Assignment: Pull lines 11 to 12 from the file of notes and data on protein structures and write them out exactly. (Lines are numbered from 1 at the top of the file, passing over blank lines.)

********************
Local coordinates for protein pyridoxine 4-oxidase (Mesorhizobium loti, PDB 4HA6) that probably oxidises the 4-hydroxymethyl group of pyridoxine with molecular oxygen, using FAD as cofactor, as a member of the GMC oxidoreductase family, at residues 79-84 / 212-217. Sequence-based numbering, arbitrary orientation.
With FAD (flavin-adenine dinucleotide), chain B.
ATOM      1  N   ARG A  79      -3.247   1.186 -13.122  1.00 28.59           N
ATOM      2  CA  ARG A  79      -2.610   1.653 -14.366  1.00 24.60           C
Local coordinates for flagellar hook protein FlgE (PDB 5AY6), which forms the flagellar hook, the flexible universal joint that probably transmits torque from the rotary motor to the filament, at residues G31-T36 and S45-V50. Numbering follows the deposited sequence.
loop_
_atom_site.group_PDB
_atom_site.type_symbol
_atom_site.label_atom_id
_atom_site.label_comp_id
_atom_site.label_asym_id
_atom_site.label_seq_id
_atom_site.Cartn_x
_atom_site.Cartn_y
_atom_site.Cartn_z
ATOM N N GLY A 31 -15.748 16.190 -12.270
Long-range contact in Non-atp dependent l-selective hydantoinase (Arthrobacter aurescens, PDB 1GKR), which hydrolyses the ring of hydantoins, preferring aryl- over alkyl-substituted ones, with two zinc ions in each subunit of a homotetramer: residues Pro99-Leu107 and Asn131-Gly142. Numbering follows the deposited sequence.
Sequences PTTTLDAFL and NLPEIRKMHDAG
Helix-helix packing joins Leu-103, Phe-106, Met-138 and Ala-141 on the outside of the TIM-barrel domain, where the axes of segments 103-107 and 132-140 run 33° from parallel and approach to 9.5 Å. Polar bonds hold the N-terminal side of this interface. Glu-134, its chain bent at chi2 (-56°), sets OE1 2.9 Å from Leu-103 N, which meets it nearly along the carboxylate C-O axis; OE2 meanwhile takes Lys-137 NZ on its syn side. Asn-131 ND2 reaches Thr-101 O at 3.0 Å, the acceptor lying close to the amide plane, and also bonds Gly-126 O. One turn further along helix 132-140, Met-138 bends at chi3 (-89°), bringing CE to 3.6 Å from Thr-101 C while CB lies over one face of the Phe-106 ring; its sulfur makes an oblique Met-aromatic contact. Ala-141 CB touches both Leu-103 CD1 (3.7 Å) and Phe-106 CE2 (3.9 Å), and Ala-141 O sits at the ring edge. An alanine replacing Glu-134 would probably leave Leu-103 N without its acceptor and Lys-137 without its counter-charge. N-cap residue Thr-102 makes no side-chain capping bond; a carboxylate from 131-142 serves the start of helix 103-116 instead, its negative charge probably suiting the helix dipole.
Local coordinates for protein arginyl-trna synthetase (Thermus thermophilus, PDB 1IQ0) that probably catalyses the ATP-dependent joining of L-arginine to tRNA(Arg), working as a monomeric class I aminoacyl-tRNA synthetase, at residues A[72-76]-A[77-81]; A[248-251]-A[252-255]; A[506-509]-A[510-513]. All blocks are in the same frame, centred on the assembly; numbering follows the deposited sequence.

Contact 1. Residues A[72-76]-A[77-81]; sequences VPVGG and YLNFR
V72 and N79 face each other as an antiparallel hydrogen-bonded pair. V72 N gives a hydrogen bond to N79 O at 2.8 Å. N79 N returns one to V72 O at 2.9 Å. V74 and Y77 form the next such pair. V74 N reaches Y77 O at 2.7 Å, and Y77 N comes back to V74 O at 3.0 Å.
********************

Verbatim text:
_atom_site.label_asym_id
_atom_site.label_seq_id